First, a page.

To repeat:

Pick your favourite student because this student is your favourite type of student – the one you want to teach!

You may feel embarrassed to ask a student, or feel it’s easier (if a bit more work) to create a target profile spreadsheet in Excel with all the information you have to hand – taken out of the Student Needs Analysis forms. Why talk to a real student when you can create an imaginary target profile with all this data?

An imaginary person is a Persona Profile and not a Target Profile.

What is a persona profile?

An imaginary student you’d just love to teach! How realistic is that? That student doesn’t exist. He’s a piece of fiction. A product of your (admittedly well researched) imagination. Not to mention the pitfalls dotting your objectives path such as believing you know exactly what your students want or need. Do you really?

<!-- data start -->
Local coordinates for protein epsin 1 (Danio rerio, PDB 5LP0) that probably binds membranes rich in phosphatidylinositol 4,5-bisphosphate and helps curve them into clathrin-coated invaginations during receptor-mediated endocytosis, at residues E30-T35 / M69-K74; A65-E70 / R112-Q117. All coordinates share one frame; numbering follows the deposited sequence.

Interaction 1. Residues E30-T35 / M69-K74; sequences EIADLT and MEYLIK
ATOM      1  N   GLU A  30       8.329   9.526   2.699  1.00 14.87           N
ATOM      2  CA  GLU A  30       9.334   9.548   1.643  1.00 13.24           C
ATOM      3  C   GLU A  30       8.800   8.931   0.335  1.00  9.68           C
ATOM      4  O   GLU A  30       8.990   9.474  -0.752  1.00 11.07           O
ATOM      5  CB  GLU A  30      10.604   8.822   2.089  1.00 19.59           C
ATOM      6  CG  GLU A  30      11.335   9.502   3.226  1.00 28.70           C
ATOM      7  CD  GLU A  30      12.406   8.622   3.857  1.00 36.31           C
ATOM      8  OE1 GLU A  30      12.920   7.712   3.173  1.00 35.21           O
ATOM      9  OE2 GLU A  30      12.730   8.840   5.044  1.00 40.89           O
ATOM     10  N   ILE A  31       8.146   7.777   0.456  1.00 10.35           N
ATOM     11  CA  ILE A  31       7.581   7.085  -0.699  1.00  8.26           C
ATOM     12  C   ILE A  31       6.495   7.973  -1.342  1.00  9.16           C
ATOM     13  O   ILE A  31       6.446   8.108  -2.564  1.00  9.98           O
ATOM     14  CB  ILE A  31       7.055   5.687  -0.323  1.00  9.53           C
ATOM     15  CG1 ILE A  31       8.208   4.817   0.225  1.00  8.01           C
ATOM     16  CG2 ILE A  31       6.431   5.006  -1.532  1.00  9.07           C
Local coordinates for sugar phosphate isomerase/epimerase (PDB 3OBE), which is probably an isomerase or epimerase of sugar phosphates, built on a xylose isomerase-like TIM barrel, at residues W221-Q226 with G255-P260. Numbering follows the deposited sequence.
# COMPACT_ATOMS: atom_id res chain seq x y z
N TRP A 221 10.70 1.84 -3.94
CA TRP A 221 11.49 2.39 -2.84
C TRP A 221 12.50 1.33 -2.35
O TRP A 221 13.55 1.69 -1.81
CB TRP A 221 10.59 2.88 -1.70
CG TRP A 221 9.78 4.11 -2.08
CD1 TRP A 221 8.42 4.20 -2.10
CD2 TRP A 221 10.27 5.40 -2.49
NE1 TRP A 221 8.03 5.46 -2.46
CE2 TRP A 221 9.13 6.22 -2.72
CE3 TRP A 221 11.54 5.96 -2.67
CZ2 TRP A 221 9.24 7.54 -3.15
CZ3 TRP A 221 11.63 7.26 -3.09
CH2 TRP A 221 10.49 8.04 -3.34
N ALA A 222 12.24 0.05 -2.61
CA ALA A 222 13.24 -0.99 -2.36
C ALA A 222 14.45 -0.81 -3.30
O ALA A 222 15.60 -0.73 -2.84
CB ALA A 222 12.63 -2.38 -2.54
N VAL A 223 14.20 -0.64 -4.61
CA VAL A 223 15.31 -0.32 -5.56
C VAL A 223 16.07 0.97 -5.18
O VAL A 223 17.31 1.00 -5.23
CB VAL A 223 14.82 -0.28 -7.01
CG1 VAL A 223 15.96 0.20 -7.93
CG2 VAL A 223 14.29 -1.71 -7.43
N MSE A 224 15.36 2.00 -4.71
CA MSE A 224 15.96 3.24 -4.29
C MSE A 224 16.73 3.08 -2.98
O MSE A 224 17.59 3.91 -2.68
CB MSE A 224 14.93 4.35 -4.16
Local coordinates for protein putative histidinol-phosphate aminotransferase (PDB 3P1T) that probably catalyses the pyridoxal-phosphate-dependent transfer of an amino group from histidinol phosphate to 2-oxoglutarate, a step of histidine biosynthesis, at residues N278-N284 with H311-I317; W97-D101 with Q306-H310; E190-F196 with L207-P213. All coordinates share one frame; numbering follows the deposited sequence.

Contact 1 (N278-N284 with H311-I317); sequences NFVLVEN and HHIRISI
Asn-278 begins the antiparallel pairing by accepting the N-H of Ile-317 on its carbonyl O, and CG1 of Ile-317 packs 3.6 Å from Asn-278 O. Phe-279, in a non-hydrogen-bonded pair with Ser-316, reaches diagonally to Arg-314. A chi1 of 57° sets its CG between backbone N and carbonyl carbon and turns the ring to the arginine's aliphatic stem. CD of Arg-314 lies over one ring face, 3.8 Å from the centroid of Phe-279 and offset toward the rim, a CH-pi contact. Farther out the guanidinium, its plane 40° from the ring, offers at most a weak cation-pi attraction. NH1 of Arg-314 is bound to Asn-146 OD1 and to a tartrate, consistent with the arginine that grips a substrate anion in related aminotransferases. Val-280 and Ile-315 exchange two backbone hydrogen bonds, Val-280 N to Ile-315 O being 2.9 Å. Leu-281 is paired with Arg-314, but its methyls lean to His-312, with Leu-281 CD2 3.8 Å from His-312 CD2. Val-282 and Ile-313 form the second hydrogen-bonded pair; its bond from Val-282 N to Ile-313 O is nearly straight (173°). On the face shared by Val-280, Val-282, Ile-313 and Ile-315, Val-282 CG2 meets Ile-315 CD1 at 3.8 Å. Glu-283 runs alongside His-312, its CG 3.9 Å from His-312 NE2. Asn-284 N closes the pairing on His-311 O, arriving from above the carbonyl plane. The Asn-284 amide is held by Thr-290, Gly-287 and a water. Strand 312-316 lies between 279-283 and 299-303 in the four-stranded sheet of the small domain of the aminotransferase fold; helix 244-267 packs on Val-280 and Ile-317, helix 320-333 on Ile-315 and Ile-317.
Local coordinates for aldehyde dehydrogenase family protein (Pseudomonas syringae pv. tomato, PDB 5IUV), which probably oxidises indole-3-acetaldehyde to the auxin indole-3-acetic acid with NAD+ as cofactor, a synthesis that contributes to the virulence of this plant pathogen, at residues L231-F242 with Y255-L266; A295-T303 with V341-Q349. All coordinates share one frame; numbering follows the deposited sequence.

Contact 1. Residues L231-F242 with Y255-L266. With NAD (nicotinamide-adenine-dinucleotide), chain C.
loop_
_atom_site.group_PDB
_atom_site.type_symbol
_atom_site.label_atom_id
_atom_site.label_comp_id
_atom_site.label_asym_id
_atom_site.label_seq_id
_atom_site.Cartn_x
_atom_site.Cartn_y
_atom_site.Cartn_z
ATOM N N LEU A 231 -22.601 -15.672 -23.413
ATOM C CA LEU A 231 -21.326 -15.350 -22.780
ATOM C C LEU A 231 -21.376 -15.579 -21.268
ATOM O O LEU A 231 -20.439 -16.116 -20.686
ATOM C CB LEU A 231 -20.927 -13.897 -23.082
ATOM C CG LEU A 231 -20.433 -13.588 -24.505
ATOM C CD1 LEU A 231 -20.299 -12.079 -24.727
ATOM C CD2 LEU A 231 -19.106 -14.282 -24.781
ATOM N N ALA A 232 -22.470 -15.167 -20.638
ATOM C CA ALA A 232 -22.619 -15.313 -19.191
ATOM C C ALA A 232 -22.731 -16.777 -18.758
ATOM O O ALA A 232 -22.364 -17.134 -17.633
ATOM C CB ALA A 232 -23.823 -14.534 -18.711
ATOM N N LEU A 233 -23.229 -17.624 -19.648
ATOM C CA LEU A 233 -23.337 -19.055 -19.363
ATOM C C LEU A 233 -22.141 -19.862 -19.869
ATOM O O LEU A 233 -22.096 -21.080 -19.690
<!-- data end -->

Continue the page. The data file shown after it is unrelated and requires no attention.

Why you need a target profile and not an audience or a persona profile

Can you use the exact words to describe his feelings he feels when he can’t understand or knows he’s missed the point? Which words would be use to describe why he started looking for lessons, what he hopes to achieve with the lessons, what would happen if he didn’t take lessons, etc.

The curse of too much knowledge (or statistics) can blind you. You shouldn’t put yourself into your students shoes. You have to ask him to tell you himself:

  • what problem made him look for lessons in the first place
  • how he found your lessons
  • why he chose your lessons
  • what he wanted to achieve with the lessons

etc.